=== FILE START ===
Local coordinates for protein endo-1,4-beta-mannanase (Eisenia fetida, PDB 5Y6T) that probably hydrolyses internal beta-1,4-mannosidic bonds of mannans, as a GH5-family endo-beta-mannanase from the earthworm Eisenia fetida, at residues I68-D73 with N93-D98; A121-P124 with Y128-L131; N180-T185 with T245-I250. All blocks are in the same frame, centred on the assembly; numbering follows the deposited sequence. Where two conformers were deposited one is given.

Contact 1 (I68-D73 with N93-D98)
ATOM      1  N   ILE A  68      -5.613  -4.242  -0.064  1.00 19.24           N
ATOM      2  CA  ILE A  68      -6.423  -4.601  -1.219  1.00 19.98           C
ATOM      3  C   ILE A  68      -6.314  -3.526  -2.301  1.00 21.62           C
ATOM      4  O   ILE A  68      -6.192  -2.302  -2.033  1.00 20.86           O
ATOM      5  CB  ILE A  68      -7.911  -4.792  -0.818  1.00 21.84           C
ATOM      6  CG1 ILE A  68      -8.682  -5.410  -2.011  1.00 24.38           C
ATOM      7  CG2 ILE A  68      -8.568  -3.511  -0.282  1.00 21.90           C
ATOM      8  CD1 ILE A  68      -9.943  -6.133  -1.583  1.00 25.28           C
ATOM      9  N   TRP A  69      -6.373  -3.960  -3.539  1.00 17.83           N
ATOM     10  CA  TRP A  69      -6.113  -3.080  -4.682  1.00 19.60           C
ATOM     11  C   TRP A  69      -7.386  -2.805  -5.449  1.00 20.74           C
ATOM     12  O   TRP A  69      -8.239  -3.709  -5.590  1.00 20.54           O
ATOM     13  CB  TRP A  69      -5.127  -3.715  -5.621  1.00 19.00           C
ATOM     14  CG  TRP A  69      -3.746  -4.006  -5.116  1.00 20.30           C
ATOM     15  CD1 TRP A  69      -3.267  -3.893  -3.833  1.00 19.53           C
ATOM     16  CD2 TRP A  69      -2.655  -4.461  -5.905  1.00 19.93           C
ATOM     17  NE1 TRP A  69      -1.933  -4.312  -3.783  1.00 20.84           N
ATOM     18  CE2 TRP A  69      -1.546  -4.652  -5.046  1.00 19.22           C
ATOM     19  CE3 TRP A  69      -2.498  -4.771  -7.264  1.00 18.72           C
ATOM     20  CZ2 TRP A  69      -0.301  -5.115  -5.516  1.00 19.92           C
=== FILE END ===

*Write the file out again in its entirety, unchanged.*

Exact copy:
Local coordinates for protein endo-1,4-beta-mannanase (Eisenia fetida, PDB 5Y6T) that probably hydrolyses internal beta-1,4-mannosidic bonds of mannans, as a GH5-family endo-beta-mannanase from the earthworm Eisenia fetida, at residues I68-D73 with N93-D98; A121-P124 with Y128-L131; N180-T185 with T245-I250. All blocks are in the same frame, centred on the assembly; numbering follows the deposited sequence. Where two conformers were deposited one is given.

Contact 1 (I68-D73 with N93-D98)
ATOM      1  N   ILE A  68      -5.613  -4.242  -0.064  1.00 19.24           N
ATOM      2  CA  ILE A  68      -6.423  -4.601  -1.219  1.00 19.98           C
ATOM      3  C   ILE A  68      -6.314  -3.526  -2.301  1.00 21.62           C
ATOM      4  O   ILE A  68      -6.192  -2.302  -2.033  1.00 20.86           O
ATOM      5  CB  ILE A  68      -7.911  -4.792  -0.818  1.00 21.84           C
ATOM      6  CG1 ILE A  68      -8.682  -5.410  -2.011  1.00 24.38           C
ATOM      7  CG2 ILE A  68      -8.568  -3.511  -0.282  1.00 21.90           C
ATOM      8  CD1 ILE A  68      -9.943  -6.133  -1.583  1.00 25.28           C
ATOM      9  N   TRP A  69      -6.373  -3.960  -3.539  1.00 17.83           N
ATOM     10  CA  TRP A  69      -6.113  -3.080  -4.682  1.00 19.60           C
ATOM     11  C   TRP A  69      -7.386  -2.805  -5.449  1.00 20.74           C
ATOM     12  O   TRP A  69      -8.239  -3.709  -5.590  1.00 20.54           O
ATOM     13  CB  TRP A  69      -5.127  -3.715  -5.621  1.00 19.00           C
ATOM     14  CG  TRP A  69      -3.746  -4.006  -5.116  1.00 20.30           C
ATOM     15  CD1 TRP A  69      -3.267  -3.893  -3.833  1.00 19.53           C
ATOM     16  CD2 TRP A  69      -2.655  -4.461  -5.905  1.00 19.93           C
ATOM     17  NE1 TRP A  69      -1.933  -4.312  -3.783  1.00 20.84           N
ATOM     18  CE2 TRP A  69      -1.546  -4.652  -5.046  1.00 19.22           C
ATOM     19  CE3 TRP A  69      -2.498  -4.771  -7.264  1.00 18.72           C
ATOM     20  CZ2 TRP A  69      -0.301  -5.115  -5.516  1.00 19.92           C